District: former Crandon principal demeaned women, poorly handled situation with weapons; Space calls claims 'inaccurate,' threatens lawsuitSubmitted: 03/06/2018
Ben Meyer
Ben Meyer
Managing Editor / Senior Reporter

District: former Crandon principal demeaned women, poorly handled situation with weapons; Space calls claims 'inaccurate,' threatens lawsuit
CRANDON - The School District of Crandon claims a former principal mishandled a situation with weapons on campus, used demeaning names for female staff members, and said he couldn't improve learning because his staff was mostly women.

But that former principal, Andy Space, calls many of those accusations "inaccurate" and "not true." Space is now considering a lawsuit against the district and its administrator, Dr. Doug Kryder.

"I will not allow the District to disparage my reputation with false allegations," Space said in a statement.

Space worked at Crandon schools for nearly 30 years, most recently as middle and high school principal, but he abruptly left in late January with little public explanation. That left many students, parents, and staff confused and frustrated.

Now, documents from the district and Space are adding context to what happened.

On Saturday, Kryder gave Newswatch 12 a document dated January 20 as part of the station's open records request. The document, written by Kryder, includes four pages of evidence. The pages lay out why the district planned to dismiss Space.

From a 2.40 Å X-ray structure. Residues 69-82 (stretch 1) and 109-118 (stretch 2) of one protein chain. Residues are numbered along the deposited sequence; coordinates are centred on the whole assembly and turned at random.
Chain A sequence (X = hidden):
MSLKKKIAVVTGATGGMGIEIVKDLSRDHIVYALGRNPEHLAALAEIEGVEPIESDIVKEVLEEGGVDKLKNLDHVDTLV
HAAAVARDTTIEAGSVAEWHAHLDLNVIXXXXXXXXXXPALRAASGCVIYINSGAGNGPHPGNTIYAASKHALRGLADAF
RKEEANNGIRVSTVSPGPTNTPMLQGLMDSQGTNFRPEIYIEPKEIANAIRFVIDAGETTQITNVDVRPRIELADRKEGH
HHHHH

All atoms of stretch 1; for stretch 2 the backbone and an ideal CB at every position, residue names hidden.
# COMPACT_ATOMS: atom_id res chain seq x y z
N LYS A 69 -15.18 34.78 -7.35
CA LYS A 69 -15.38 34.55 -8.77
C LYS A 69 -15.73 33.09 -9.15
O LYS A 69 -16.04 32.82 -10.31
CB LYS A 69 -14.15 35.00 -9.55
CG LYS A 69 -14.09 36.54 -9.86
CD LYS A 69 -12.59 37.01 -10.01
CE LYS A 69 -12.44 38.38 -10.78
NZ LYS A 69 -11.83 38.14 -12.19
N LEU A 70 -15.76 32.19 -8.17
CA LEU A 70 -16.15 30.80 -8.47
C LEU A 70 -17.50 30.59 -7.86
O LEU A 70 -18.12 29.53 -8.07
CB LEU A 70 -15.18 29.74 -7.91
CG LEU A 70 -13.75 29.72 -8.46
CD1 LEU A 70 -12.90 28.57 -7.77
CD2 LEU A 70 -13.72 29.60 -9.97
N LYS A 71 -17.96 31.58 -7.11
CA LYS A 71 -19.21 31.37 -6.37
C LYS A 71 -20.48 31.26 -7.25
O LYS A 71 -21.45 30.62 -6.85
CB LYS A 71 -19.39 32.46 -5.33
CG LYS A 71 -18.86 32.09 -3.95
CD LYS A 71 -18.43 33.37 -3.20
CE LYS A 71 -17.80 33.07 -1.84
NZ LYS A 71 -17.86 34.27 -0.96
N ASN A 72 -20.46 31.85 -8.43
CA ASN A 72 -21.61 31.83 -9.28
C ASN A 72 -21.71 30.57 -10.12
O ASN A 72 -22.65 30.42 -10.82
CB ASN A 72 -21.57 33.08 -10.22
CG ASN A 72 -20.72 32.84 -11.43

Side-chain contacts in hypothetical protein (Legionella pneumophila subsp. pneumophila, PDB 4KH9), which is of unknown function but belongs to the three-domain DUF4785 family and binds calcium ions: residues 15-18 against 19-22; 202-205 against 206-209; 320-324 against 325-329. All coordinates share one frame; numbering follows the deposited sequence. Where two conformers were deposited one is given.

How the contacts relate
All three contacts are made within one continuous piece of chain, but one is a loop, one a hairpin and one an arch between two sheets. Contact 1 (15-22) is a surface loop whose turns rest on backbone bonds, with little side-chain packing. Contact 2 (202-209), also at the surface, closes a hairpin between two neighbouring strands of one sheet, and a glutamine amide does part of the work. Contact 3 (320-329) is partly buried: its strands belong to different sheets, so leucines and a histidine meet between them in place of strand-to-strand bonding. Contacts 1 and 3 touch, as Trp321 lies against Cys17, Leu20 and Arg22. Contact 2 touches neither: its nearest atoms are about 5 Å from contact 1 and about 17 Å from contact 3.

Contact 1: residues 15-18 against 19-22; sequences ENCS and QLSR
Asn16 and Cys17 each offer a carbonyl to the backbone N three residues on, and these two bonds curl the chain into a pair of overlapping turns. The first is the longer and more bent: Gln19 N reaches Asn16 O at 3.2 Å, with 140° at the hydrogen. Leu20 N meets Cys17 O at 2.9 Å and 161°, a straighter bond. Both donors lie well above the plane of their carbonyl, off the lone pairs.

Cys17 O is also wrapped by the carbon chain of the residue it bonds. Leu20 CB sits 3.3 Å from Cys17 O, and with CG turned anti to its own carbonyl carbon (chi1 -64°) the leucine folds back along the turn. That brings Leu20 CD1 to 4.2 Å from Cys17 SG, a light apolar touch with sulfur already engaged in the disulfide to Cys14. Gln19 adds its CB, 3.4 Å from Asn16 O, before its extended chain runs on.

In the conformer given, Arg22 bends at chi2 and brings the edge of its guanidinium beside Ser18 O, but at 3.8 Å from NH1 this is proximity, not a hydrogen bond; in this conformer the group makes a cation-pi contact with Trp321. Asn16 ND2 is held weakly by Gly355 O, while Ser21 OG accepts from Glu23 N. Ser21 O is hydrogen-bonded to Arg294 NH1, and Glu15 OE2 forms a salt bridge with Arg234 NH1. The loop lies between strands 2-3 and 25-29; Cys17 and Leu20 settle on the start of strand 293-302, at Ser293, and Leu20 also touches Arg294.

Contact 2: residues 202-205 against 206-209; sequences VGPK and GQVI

Among several allegations, Kryder's letter claims Space "made statements around not being able to improve learning because there are 80% females for staff" and referred to a female staff member as "Jugs."

It also accuses Space mishandled a potentially dangerous situation.

At the Friday, Oct. 13 homecoming football game, four boys threatened a sixth grader with knives. The letter claims Space didn't properly search the boys before they left, let them come to school the following Monday, and didn't make contact with the sixth grader until Tuesday. It says Space didn't write up the incident until more than a month later.

The letter also says Space "created a mess for the district to clean up" by telling a student she was a scholarship winner, when, in fact, another student deserved the scholarship based on academic records.

"This is fundamentally wrong on legal, ethical, and logical thoughts," Kryder told Space in the letter. He also pointed out Space had a close family relationship with the runner-up student.

In a special meeting on Jan. 15, the school board voted 4-1 to give Space a preliminary notice of non-renewal, a signal it didn't want Space back next school year. Jeff Ackley Jr. was the only dissenting vote.

Space left the school 11 days later. He signed a resignation agreement on Feb. 2.

But in a statement he gave Newswatch 12 on Monday, Space refuted many of the claims against him and threatened legal action.

"Many of the allegations in this letter are inaccurate or are not true," he wrote. "My only recourse may be a lawsuit against the District and Mr. Kryder, which I am strongly considering."

Space said he didn't receive the letter detailing the claims against him until Feb. 26--more than three weeks after he signed the resignation agreement.